The approach focuses on outputs rather than behaviour, as there are always a component of evaluation involved in work. Work, with a few exceptions, cannot be described in step-by-step prescriptions of a specific behaviour. Quality outputs are usually attained by  the application of a combination of behaviour and/or sub-outputs. These behaviours and / or sub-outputs are smaller elements of the final output to be delivered.

Outputs are those things people produce and deliver to their clients and what they are paid for.

Outputs can be Products, Services, Change in Conditions, Information and Decisions which is created by individuals. An output has a client to which the output must be delivered. (If the output has no client, why do you produce and deliver it and to whom?) This client is any individual that requires this output from the incumbent of the job (The incumbent's manager, colleagues, subordinates, clients of the section / department / company. etc.) If the incumbent of the job is the recipient of the output, the output is just a sub-output of the process to deliver the final output that has a client other than the incumbent and must not be stated as an output of the job. 

When determining what outputs are to be delivered by a specific job, the following questions can / may be asked to ensure that the outputs identified adheres to the above:

1.  What outputs do the client require (not what does the incumbent want)

2.  Am I willing to pay someone for this output?

3.  Can I hold the incumbent responsible for the processing of this output? (If the output is not delivered, can I take some action against the incumbent, or must I address another individual for the failure of delivery? If the answer is no, it is not the incumbents responsibility to deliver this output!)

4.  Does the output reflect a specific value the incumbent adds to the job?

5.  Is this the output of an activity or is it part of the process to deliver another output of the job?


Job Title: Lecturer

1.  Training manuals and documentation
2.  Training programs and schedules
3.  Program evaluation reports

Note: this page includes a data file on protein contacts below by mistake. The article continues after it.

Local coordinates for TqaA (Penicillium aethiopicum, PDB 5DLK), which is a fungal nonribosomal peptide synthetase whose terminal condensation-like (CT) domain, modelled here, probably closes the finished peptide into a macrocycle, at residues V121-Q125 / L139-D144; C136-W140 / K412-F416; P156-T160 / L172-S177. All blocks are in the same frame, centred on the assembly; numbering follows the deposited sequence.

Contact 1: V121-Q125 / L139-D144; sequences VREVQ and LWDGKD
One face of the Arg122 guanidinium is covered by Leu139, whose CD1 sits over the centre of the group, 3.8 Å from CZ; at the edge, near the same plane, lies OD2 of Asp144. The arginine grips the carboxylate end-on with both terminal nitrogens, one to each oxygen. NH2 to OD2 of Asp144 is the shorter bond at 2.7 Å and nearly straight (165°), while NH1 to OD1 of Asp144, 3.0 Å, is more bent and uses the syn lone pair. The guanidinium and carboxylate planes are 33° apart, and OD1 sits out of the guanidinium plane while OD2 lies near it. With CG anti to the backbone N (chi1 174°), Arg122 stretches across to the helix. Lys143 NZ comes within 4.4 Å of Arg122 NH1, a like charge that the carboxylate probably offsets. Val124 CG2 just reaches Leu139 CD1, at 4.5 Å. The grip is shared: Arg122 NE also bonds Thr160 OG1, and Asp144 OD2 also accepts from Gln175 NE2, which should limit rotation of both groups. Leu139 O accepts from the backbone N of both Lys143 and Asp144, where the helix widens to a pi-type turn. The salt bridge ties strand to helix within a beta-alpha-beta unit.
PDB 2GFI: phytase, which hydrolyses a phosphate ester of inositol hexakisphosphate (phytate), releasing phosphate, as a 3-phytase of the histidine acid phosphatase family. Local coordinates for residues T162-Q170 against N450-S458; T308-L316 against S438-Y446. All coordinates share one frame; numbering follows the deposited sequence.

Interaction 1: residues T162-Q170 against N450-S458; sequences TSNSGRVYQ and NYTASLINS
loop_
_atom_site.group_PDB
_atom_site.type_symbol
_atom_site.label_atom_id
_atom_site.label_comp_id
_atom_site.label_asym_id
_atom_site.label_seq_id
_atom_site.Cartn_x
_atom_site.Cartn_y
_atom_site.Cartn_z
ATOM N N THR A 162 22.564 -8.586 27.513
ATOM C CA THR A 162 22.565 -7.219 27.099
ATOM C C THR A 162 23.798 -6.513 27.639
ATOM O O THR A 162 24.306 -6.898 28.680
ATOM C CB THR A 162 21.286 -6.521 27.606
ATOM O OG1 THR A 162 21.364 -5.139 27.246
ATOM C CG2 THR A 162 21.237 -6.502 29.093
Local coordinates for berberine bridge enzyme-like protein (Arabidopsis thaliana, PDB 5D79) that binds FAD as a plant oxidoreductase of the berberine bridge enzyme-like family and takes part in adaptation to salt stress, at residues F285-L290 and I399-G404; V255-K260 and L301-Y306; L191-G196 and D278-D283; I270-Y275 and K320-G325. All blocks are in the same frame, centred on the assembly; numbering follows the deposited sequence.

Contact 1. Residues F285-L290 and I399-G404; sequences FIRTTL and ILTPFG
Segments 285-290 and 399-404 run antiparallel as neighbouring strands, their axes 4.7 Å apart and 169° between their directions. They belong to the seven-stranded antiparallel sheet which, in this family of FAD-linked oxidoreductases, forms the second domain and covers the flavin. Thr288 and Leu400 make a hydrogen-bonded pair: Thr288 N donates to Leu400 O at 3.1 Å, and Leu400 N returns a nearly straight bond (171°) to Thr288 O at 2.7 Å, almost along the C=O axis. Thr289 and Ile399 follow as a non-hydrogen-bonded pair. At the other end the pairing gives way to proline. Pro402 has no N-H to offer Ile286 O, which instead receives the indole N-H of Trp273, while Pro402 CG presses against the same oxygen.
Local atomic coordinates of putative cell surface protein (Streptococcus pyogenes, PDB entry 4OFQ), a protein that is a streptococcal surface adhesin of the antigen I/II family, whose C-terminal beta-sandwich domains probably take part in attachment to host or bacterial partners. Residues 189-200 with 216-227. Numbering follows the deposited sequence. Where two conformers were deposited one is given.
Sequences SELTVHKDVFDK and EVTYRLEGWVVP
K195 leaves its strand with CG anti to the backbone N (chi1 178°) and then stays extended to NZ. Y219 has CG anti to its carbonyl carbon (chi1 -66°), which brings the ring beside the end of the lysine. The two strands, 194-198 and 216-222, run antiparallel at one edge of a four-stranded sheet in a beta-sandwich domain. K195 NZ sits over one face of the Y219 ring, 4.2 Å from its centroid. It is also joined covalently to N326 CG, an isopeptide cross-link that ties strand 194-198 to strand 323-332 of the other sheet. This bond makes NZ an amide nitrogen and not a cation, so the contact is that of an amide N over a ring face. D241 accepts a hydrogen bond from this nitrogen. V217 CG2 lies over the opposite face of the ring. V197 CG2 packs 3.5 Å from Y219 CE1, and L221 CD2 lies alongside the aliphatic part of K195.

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 Major Task:

A Major Task is a broad description of the activity that has to be performed to deliver a specific output. A Major Task may consist of smaller tasks (Micro tasks) or sub-outputs that have to be performed in a specific way / order to finally produce the output required by the client. This activity is performed by the application of a certain combination of the incumbent's capabilities (knowledge, skills and attributes). A specific job will contain various Major Tasks that will support and ensure that the incumbent attains the purpose of the job.

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Key Performance Area:

Key Performance Area (or Duty) describes specific areas of responsibility of a particular occupation or job in the world of work. They are generally referred to as KPA’s. The term KPA is also a convenient label given to homogeneous groups of Outputs or Major Tasks that enable the achievement of a common purpose.

KPA’s are therefore nothing else but broad definitions of purpose. They define continuous end-results that must be achieved through the performance of certain Major Tasks and application of certain combinations of capabilities.

KPA’s can be identified by the logical grouping of Major Tasks or Outputs. Most occupations or jobs have between 3 and 6 KPA’s. Some occupations may only have two and certain specialized occupations or jobs, such as the job of a Typist, will only have a single KPA, since it actually forms part of a broader occupational definition, i.e. the occupation of a secretary.

When defining a KPA it must be kept in mind that it defines continuous end-results, therefore the verb always ends with "-ing" i.e. managing, monitoring, etc.

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Performance Standards:

Performance Standards provides clear specifications that the output must adhere to. It is based on the requirements of the client as well as the company. These standards will determine and control the quality of the output to be delivered. Performance Standards include a combination of the following:

1.  Specific descriptions of what the output should look like.
2.  Specific instructions that must be adhered to.
3.  Specific processes that must be followed.
4.  Specific time constraints.
5.  Specific quantity constraints.
6.  Specific date constraints.
7.  Specific policies and procedures to be followed.